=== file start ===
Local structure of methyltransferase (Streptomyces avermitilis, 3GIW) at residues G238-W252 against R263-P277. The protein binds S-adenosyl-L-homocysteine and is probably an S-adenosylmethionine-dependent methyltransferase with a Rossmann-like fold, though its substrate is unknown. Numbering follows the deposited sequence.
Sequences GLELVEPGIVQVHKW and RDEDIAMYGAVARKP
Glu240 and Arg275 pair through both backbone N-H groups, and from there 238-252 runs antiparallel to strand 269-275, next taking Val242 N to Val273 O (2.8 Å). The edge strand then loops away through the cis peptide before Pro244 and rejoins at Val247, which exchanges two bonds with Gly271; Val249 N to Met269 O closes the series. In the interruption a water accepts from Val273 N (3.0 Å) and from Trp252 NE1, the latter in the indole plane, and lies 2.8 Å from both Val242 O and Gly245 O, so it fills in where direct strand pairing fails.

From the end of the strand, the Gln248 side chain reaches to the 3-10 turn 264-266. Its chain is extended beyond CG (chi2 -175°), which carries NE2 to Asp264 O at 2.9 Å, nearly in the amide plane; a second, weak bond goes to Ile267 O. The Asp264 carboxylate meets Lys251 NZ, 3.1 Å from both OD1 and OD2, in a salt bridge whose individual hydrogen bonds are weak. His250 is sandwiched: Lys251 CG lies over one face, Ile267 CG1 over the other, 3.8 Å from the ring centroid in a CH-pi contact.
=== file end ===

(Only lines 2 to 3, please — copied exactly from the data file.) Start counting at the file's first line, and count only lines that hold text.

Sequences GLELVEPGIVQVHKW and RDEDIAMYGAVARKP
Glu240 and Arg275 pair through both backbone N-H groups, and from there 238-252 runs antiparallel to strand 269-275, next taking Val242 N to Val273 O (2.8 Å). The edge strand then loops away through the cis peptide before Pro244 and rejoins at Val247, which exchanges two bonds with Gly271; Val249 N to Met269 O closes the series. In the interruption a water accepts from Val273 N (3.0 Å) and from Trp252 NE1, the latter in the indole plane, and lies 2.8 Å from both Val242 O and Gly245 O, so it fills in where direct strand pairing fails.